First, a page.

I've a long list of Conference Papers, articles, technical notes and two books, Marine Fire Studies and A Guide to Fire Investigation in my professional role, but my 'fun' list includes my Harry Heron adventures. It is best described as a 'mixed' genre since it is mainly 'scifi' but with a strong historic twist in that the the three main characters are from the Napoleonic period Royal Navy. They are fun to write and, I hope, to read. The main thrust is an exploration of the way someone from the 1790s - 1800s would respond to a whole range of things. I got into 'self-publishing' through them, since most UK based 'trad' publishers and agents don't seem to like scifi with a 'military' theme - one actually told me that anything that made the military look good wasn't what the 'industry' wanted. I'd love to say I've proved them wrong, and I'm working on it. Sales are regular and, hopefully, building up. There are four titles so far -

Their Lordships Request, which introduces the characters, and let's the reader gain an insight into how Harry Nelson-Heron and his friends develop the knowledge and attitudes they have, while introducing the future that lies in store for them as a parallel story.

Out of Time, which sees Harry, Ferghal and Danny sucked into the future where they are subjected to a tussle between their relatives, 'research' interests and bureaucrats. In the process they are forced to adapt fast, meet aliens, are subjected to an illegal genesplice and develop some unexpected abilities - but it is, in the end, their old-fashioned approach which swings the balance ...

The Enemy is Within! takes the trio on a new adventure as they settle into a future that holds more challenges than they dreamed possible. They are still the target of researchers, but now, as part of the Fleet, must learn to become officers in that service. They get marooned on a strange world where the main predator is a vegetable, fight off enemies of the state and finally bring home a captured 'prize' on their own.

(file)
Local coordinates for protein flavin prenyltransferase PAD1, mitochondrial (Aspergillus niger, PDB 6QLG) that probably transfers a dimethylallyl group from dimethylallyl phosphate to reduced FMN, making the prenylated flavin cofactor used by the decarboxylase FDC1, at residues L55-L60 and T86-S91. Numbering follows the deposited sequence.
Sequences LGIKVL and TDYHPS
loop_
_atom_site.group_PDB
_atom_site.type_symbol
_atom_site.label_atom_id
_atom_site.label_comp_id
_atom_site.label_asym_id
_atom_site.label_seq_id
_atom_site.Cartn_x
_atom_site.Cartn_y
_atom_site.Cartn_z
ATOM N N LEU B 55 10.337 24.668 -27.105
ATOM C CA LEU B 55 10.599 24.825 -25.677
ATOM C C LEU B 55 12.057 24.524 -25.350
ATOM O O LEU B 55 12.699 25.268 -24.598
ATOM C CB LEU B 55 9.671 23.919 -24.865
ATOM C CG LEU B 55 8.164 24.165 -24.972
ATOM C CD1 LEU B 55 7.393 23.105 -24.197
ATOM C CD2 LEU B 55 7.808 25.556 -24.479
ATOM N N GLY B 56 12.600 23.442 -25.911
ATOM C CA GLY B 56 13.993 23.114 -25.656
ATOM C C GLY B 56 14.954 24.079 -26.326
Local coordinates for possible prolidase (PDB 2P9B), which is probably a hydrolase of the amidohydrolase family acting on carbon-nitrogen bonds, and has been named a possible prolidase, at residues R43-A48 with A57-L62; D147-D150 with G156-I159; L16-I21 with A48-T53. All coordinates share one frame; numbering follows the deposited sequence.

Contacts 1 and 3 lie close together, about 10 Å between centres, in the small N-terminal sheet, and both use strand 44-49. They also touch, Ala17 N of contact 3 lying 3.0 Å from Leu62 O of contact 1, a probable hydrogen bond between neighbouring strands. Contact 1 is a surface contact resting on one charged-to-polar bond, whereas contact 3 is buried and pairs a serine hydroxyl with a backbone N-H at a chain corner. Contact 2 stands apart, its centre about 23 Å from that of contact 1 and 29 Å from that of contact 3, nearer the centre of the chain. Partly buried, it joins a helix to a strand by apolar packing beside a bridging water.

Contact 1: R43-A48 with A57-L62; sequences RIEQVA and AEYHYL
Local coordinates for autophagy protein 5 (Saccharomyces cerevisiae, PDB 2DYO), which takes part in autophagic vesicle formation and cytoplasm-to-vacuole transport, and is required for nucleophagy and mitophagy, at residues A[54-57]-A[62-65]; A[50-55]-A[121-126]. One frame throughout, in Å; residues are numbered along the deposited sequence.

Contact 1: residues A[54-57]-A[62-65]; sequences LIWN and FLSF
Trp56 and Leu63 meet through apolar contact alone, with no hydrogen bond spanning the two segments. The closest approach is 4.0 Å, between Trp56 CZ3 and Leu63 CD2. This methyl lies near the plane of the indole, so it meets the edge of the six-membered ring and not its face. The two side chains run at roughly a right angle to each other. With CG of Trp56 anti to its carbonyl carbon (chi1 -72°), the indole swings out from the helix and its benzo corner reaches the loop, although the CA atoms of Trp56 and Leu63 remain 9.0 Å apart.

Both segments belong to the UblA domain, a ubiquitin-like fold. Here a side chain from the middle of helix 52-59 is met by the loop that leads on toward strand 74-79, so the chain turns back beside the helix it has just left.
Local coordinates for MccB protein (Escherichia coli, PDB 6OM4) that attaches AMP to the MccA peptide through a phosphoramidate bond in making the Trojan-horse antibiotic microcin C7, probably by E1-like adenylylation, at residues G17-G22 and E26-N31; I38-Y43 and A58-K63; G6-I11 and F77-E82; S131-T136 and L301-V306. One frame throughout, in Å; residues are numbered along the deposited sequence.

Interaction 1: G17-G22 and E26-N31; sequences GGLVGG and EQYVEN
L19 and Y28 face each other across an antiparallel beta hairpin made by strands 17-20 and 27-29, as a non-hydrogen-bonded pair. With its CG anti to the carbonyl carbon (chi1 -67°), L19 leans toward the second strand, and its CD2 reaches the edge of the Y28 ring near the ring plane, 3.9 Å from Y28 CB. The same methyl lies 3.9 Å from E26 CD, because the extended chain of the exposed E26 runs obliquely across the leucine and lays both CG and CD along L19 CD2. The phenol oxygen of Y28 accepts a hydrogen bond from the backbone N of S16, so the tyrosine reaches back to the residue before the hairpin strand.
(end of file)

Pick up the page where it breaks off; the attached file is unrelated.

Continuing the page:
On the Run has the trio once again in the thick of an ongoing interstellar war, but Harry and Ferghal find themselves once again marooned a planet where the are saved by an alien intelligence and it's surrogates. Their actions, again influenced by their 'old-fashioned' approach to life, leads to the final climactic battle between the opposing forces and the near ruin of everyone's plans.

A fifth book is currently being overhauled and will, I hope, be published later this year. The title is The Outer Edge and once again the trio bring their talents to bear.

I've another historic book I'm working on. Based on the life of St Patrick, I'm revising it yet again to meet the critical suggestions I got from the last appraisal. It is one I really do want to see get a wide readership, but to do that I need to make sure it is as good as I can make it.

For the rest? I've lots of outlines and another Harry Heron taking shape slowly.

Where can we buy your books?

I've links on my website to the majority of sites selling them, but they can be ordered from any reasonable bookshop anywhere. Amazon has them all, and there are Kindle editions as well. Barnes and Noble list them and I know that Waterstones and W H Smith in the UK will order them in - might even stock them if enough of your readers rush in to place orders!

Thanks Pat, I'm sure everyone will really appreciates how helpful and generous you've been in sharing your insights. You're clearly dedicated to your craft, and I wish you lots of success.